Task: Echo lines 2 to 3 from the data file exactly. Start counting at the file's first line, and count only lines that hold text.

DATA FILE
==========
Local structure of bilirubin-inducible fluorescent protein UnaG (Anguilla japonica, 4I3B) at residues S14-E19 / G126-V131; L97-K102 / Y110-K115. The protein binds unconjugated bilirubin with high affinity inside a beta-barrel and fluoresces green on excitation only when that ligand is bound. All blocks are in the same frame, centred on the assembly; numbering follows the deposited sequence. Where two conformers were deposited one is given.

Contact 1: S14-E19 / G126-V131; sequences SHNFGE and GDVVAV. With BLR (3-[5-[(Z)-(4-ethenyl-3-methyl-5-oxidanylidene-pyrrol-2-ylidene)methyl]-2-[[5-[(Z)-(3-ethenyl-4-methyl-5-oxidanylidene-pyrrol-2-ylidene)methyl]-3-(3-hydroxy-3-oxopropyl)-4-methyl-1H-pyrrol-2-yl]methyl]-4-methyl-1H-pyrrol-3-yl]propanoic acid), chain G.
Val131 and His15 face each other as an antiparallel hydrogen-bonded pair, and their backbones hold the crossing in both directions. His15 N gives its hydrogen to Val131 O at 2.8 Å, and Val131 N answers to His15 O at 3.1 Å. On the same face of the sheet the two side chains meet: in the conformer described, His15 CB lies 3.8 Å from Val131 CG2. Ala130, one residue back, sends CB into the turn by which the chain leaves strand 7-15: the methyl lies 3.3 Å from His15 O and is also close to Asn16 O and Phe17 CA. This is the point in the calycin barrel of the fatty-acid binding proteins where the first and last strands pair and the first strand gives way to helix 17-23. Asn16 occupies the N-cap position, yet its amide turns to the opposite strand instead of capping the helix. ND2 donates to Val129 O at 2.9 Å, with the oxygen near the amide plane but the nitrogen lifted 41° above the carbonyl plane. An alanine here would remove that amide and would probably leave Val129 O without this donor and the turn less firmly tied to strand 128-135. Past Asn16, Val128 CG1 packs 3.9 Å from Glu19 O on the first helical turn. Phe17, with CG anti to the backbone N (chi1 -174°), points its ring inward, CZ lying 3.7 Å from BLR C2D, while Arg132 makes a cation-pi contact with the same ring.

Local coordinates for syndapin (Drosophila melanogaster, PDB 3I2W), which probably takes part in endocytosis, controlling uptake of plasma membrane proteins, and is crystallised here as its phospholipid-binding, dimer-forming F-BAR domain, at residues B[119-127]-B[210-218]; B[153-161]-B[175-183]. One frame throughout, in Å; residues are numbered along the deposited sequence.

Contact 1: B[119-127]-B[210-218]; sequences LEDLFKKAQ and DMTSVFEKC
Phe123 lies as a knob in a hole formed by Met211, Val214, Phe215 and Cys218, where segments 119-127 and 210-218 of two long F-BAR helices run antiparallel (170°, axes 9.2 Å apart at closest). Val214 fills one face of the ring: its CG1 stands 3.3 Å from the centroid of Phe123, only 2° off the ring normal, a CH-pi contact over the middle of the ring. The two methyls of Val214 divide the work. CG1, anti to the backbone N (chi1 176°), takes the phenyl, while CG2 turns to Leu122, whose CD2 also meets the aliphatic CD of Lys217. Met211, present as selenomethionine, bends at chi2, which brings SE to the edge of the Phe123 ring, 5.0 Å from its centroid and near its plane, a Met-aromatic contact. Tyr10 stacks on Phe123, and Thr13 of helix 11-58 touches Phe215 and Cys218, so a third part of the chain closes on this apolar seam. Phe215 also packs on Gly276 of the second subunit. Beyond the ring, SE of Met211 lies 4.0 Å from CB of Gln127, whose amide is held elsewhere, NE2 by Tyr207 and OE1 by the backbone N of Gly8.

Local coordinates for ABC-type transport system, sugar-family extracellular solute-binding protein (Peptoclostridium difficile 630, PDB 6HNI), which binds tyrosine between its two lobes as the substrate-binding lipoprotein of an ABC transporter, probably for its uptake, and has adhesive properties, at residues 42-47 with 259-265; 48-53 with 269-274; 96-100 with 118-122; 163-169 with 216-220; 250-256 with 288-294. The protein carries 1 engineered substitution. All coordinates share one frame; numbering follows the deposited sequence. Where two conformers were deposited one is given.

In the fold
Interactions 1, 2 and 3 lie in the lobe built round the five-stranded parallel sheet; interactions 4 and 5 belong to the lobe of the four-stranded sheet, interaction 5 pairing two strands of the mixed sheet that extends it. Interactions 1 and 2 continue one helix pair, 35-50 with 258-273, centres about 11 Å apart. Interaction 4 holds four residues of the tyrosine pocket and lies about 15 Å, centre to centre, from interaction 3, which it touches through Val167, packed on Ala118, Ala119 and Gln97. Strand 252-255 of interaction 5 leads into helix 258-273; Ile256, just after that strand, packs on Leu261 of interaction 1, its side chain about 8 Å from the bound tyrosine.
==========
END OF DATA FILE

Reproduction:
Contact 1: S14-E19 / G126-V131; sequences SHNFGE and GDVVAV. With BLR (3-[5-[(Z)-(4-ethenyl-3-methyl-5-oxidanylidene-pyrrol-2-ylidene)methyl]-2-[[5-[(Z)-(3-ethenyl-4-methyl-5-oxidanylidene-pyrrol-2-ylidene)methyl]-3-(3-hydroxy-3-oxopropyl)-4-methyl-1H-pyrrol-2-yl]methyl]-4-methyl-1H-pyrrol-3-yl]propanoic acid), chain G.
Val131 and His15 face each other as an antiparallel hydrogen-bonded pair, and their backbones hold the crossing in both directions. His15 N gives its hydrogen to Val131 O at 2.8 Å, and Val131 N answers to His15 O at 3.1 Å. On the same face of the sheet the two side chains meet: in the conformer described, His15 CB lies 3.8 Å from Val131 CG2. Ala130, one residue back, sends CB into the turn by which the chain leaves strand 7-15: the methyl lies 3.3 Å from His15 O and is also close to Asn16 O and Phe17 CA. This is the point in the calycin barrel of the fatty-acid binding proteins where the first and last strands pair and the first strand gives way to helix 17-23. Asn16 occupies the N-cap position, yet its amide turns to the opposite strand instead of capping the helix. ND2 donates to Val129 O at 2.9 Å, with the oxygen near the amide plane but the nitrogen lifted 41° above the carbonyl plane. An alanine here would remove that amide and would probably leave Val129 O without this donor and the turn less firmly tied to strand 128-135. Past Asn16, Val128 CG1 packs 3.9 Å from Glu19 O on the first helical turn. Phe17, with CG anti to the backbone N (chi1 -174°), points its ring inward, CZ lying 3.7 Å from BLR C2D, while Arg132 makes a cation-pi contact with the same ring.